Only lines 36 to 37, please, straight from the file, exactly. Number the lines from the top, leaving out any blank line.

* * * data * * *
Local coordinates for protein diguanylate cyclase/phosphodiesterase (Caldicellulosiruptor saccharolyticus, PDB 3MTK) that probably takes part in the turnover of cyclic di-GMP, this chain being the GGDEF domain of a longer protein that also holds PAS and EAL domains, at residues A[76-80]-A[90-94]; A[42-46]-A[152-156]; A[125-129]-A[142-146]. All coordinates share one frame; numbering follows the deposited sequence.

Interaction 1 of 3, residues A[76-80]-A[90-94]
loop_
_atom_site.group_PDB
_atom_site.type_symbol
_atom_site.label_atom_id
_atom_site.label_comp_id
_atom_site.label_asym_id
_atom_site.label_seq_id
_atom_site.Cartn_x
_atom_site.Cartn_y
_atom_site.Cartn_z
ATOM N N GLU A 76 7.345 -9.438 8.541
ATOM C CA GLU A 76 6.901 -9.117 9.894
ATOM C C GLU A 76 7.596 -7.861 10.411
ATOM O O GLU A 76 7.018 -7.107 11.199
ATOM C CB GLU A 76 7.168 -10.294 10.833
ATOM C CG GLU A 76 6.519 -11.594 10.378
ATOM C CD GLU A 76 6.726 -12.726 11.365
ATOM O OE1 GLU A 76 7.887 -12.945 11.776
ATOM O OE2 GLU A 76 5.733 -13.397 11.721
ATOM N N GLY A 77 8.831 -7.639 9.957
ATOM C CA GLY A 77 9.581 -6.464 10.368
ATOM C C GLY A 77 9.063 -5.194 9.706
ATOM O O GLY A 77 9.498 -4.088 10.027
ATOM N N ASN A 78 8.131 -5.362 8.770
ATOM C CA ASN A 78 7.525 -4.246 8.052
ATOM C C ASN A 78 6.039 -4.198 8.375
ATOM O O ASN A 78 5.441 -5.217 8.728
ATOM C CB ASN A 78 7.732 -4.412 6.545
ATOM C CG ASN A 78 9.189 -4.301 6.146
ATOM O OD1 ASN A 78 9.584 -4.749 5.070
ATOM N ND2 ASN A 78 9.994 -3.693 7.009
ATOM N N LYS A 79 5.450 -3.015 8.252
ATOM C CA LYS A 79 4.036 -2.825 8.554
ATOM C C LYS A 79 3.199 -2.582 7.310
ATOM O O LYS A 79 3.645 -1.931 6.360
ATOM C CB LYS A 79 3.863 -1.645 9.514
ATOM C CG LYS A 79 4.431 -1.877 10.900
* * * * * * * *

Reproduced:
ATOM C C LYS A 79 3.199 -2.582 7.310
ATOM O O LYS A 79 3.645 -1.931 6.360